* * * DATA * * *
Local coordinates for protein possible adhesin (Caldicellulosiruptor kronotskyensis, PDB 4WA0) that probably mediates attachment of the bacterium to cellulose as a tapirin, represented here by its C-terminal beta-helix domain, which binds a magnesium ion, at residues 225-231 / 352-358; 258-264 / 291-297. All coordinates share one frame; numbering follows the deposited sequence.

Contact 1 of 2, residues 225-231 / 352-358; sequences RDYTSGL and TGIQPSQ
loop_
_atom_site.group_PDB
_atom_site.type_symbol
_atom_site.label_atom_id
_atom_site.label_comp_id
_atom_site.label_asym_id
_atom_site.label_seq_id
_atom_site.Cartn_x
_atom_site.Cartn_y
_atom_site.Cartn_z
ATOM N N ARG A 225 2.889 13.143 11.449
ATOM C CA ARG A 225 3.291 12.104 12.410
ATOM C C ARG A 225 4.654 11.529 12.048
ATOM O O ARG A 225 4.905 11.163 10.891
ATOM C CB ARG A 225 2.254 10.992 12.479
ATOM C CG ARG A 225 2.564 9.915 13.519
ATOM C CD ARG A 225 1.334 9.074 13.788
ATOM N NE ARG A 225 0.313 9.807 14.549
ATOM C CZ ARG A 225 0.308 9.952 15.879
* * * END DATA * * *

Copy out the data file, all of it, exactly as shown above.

Local coordinates for protein possible adhesin (Caldicellulosiruptor kronotskyensis, PDB 4WA0) that probably mediates attachment of the bacterium to cellulose as a tapirin, represented here by its C-terminal beta-helix domain, which binds a magnesium ion, at residues 225-231 / 352-358; 258-264 / 291-297. All coordinates share one frame; numbering follows the deposited sequence.

Contact 1 of 2, residues 225-231 / 352-358; sequences RDYTSGL and TGIQPSQ
loop_
_atom_site.group_PDB
_atom_site.type_symbol
_atom_site.label_atom_id
_atom_site.label_comp_id
_atom_site.label_asym_id
_atom_site.label_seq_id
_atom_site.Cartn_x
_atom_site.Cartn_y
_atom_site.Cartn_z
ATOM N N ARG A 225 2.889 13.143 11.449
ATOM C CA ARG A 225 3.291 12.104 12.410
ATOM C C ARG A 225 4.654 11.529 12.048
ATOM O O ARG A 225 4.905 11.163 10.891
ATOM C CB ARG A 225 2.254 10.992 12.479
ATOM C CG ARG A 225 2.564 9.915 13.519
ATOM C CD ARG A 225 1.334 9.074 13.788
ATOM N NE ARG A 225 0.313 9.807 14.549
ATOM C CZ ARG A 225 0.308 9.952 15.879